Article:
In recent years, I've tried to expand my spice repertoire in the kitchen to include a lot more Middle-Eastern/Mediterranean flavors. Thanks to Melissa Joulwan, and her Well Fed series of cookbooks, I've found myself using things like cinnamon, allspice, turmeric and cumin to flavor roasts and pans full of ground beef or lamb (both always from grassfed animals.... always!). It's crazy delicious and it deceptively makes the kitchen smell exotic, and like I know what I'm doing in there.
I also love crockpots. They help me get shit done. And I am all about getting shit done. Spend hours in the kitchen cooking, stirring, etc. or... throw a bunch of ingredients into the slow cooker, go do all the other things I have to do for ten hours and then enjoy? That seems like an easy choice. But there are definitely texture issues with crockpot cooking that make it more appropriate if you are looking for something more on the sloppy/stew/pulled-pork end of things than something drier and more well-defined. There are some (OK, many) recipes that just don't convert well to a crockpot, unless you are willing to deal with a major texture change in the result.
But then there's this one. Russ Crandall has a great blog called The Domestic Man, and I recently ran across his recipe for a stovetop lamb tagine. Lamb tagine is a Moroccan lamb stew. It's flavored with a lot of the spices that I have already been experimenting with in the kitchen. It is stupidly delicious, at least in the versions that I have had in restaurants.
But Russ's recipe frankly involves more time than I want to spend in the kitchen. There's a marinade in his. That would require me to remember to marinate the lamb in advance. You may recall that I have shit to do. That advance-marinating stuff? It's not going to happen. I know me. Quite well, actually.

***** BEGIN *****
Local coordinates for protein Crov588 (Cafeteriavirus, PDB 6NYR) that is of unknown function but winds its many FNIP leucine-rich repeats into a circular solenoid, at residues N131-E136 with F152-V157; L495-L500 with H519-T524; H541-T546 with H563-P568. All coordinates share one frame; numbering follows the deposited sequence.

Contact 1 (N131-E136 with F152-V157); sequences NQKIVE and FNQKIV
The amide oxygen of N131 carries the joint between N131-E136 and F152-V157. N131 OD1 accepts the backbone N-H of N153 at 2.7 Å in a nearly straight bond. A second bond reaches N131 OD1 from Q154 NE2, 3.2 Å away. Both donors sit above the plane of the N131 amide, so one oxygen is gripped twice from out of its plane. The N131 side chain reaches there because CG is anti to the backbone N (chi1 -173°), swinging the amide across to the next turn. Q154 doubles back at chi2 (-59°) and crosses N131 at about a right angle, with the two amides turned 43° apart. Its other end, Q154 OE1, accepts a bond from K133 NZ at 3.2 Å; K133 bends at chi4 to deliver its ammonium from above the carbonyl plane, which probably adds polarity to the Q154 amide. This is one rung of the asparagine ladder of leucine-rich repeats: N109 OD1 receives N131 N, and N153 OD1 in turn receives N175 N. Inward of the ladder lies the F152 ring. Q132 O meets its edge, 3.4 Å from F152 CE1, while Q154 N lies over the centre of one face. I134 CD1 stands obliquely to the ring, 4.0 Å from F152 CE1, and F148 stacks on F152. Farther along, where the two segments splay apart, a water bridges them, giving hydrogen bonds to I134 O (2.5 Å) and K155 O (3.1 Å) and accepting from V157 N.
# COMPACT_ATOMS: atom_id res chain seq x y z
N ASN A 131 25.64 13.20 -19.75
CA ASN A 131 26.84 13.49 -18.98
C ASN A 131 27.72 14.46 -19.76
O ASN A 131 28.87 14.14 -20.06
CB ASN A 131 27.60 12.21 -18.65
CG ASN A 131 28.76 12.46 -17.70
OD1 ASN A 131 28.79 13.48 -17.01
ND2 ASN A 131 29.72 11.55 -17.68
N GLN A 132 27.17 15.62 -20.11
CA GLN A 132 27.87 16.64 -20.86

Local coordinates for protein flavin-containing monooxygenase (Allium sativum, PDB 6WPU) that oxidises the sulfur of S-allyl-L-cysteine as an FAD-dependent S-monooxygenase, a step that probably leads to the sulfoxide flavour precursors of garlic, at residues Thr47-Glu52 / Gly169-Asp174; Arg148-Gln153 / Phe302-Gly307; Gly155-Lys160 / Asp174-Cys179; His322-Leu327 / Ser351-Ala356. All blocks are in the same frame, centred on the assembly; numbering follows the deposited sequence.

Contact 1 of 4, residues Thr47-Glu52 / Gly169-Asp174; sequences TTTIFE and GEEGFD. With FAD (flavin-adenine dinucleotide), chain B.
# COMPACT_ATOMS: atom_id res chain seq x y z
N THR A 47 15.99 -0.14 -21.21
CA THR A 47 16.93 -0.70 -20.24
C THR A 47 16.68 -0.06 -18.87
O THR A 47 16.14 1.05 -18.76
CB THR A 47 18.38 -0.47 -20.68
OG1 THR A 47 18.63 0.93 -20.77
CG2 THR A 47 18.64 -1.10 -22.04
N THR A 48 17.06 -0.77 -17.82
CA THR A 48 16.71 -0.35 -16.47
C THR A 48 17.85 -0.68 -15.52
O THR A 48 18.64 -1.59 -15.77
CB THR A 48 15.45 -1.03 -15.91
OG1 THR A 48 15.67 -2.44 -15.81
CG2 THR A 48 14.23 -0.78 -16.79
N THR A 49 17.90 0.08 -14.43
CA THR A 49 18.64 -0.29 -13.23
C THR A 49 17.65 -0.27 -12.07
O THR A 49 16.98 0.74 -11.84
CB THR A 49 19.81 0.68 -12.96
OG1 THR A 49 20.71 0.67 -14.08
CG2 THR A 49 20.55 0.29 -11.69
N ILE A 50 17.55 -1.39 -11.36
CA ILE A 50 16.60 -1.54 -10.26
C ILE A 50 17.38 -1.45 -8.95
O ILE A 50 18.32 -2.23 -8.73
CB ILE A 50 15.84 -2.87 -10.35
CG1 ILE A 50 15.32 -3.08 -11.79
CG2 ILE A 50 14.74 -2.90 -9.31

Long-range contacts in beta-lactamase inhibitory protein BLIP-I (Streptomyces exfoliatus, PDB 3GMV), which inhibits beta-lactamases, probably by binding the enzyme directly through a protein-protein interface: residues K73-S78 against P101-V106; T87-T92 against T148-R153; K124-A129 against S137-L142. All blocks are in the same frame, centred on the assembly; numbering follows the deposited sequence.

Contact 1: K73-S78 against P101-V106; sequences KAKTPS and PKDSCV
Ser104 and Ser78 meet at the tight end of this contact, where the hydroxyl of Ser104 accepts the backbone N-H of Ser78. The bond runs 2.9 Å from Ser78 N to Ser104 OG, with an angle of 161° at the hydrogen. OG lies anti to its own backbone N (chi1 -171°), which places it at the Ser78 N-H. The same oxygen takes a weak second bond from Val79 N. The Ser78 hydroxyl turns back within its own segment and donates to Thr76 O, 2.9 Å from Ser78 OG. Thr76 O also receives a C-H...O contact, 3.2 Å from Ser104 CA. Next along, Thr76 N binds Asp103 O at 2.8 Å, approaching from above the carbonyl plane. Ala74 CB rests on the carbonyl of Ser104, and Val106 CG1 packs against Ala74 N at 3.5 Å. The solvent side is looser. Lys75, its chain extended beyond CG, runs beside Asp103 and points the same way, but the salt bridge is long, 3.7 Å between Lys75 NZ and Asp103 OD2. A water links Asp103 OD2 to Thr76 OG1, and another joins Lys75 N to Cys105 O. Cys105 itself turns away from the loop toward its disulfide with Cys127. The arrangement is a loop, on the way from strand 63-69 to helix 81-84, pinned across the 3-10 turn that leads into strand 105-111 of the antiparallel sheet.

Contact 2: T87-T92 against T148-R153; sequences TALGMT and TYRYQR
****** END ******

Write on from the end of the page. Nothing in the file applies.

Then his recipe involves "browning" the lamb in "batches." I don't brown in batches. I have shit to do.
So.... I thought to myself, "Self, if his recipe ends up with a pot of stewy deliciousness, and that's what my crockpot always provides me, why oh why, self, are you contemplating driving yourself batshit crazy with marinades and browning and other chef-y hoohah when you likely will be immensely satisfied if you just turn this thing into a slow-cooker tagine?"
I find it counterproductive to argue with myself when I'm making this much sense. So I decided to crockpot-i-fy this recipe.
(And let me digress for a moment and say that if I were Russ Crandall and someone took my beautifully constructed stovetop lamb-tagine recipe -- which, seriously, just has to taste seventy-five times better than what some drummer in New Jersey threw into a crockpot -- and turned it into a 15-minute exercise in "get me out of the kitchen as fast as possible" meal prep, I'd likely regard it as savagery that has no actual relation to "cooking" at all. And I'd be right. Or he'd be right. Or something. But my recipes, or, in this case, my conversion of his recipe into something much easier, is not for frou-frou occasions, or attempts to impress someone that you really want to dazzle with your inner Anthony Bourdain. My recipes are all about easy. Just so we're clear.... New hot person you are just getting to know and are trying to impress with kitchen skills so you can move onward to deploying another skill set in the less-clothed department? Use Russ's recipe. Feeding your family on a Tuesday when you have other shit to get done? You might want to try this.)